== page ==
Overt and covert military outposts used by the United States in fifty-one different countries across the world. Sites located and gathered from information available in the public domain, official US military and veterans’ websites and forums, domestic and foreign news articles, and official and leaked government documents and reports.
The Black Diamond exhibition also features his beautiful/disgusting images of oilfields and feed lots (we did posted about it here) culled by “exploiting loopholes in the vast archives of data, imagery and information that are now accessible to us, connecting the dots to reveal things that surround us but which we rarely see or don’t want to see.” We Make Money Not Art compares it to the work of Edward Burtynsky, Trevor Paglen, Omer Fast, Michael Wolf and Jon Rafman. True that. Henner recently told ArtInfo:
The internet is full of loopholes and leaks. I remember one day Hilary Clinton had categorically stated: ‘we have no US military presence in Honduras.’ However, the next day I was on Panoramio and was looking around pictures from Honduras – sure enough there was a photograph of a native Honduran worker with his arm around a sergeant major from the US cavalry regiment. The Honduran had even written to all his mates talking about how happy was to have got a job on this US military base. So the internet is full of these really simple leaks that completely contradict statements made by very powerful organisations.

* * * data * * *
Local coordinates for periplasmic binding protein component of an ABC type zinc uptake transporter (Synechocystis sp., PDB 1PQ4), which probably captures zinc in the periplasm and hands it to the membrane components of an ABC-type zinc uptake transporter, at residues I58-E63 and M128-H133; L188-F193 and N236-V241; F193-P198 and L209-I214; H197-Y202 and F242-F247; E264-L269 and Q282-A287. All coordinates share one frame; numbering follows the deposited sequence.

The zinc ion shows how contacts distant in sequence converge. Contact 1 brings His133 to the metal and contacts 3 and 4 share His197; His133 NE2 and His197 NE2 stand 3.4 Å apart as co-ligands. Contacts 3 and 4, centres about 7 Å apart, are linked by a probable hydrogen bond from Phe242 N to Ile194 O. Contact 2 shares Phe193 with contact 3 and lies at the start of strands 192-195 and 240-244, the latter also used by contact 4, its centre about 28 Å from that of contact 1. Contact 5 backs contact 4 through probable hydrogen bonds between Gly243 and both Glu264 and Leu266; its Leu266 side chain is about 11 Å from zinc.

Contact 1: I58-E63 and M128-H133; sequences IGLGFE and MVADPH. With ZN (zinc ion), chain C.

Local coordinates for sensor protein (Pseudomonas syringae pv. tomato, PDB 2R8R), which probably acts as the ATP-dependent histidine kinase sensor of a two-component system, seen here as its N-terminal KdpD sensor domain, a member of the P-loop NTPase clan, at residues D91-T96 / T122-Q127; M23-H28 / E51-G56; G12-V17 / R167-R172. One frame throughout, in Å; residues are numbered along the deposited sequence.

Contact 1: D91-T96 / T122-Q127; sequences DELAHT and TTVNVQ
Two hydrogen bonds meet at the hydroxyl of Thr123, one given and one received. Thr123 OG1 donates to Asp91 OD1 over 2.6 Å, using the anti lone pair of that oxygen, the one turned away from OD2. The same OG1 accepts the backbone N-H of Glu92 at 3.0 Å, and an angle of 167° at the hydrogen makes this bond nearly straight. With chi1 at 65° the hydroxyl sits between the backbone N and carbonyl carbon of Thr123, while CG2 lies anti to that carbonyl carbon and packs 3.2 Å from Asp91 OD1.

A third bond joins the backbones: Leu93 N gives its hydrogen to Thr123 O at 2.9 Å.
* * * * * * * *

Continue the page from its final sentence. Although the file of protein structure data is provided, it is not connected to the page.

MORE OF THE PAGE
See US military outposts that definitely exist (and will be available as archival inkjet prints) in Pakistan (27°50’52”N 65°9’40”E), Japan (35°17’32”N 139°39’35”E), Bahrain (26°12’21”N 50°36’40”E) and Alice Springs, Australia (23°47’53”S 133°44’12”E). “Black Diamond,” Mishka Henner, Apr 25 – May 31, Carroll/Fletcher, London